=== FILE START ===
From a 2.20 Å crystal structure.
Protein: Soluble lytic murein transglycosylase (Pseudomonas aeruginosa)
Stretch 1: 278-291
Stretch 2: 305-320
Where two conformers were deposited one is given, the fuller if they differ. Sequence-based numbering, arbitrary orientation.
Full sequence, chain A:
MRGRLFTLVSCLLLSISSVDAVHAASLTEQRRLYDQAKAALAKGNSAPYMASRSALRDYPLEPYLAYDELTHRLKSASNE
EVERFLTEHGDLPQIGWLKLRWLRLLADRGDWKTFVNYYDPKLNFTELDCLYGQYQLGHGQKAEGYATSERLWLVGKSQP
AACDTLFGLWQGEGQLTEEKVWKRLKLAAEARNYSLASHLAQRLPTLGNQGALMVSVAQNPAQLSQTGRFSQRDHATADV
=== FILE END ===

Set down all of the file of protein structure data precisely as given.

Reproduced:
From a 2.20 Å crystal structure.
Protein: Soluble lytic murein transglycosylase (Pseudomonas aeruginosa)
Stretch 1: 278-291
Stretch 2: 305-320
Where two conformers were deposited one is given, the fuller if they differ. Sequence-based numbering, arbitrary orientation.
Full sequence, chain A:
MRGRLFTLVSCLLLSISSVDAVHAASLTEQRRLYDQAKAALAKGNSAPYMASRSALRDYPLEPYLAYDELTHRLKSASNE
EVERFLTEHGDLPQIGWLKLRWLRLLADRGDWKTFVNYYDPKLNFTELDCLYGQYQLGHGQKAEGYATSERLWLVGKSQP
AACDTLFGLWQGEGQLTEEKVWKRLKLAAEARNYSLASHLAQRLPTLGNQGALMVSVAQNPAQLSQTGRFSQRDHATADV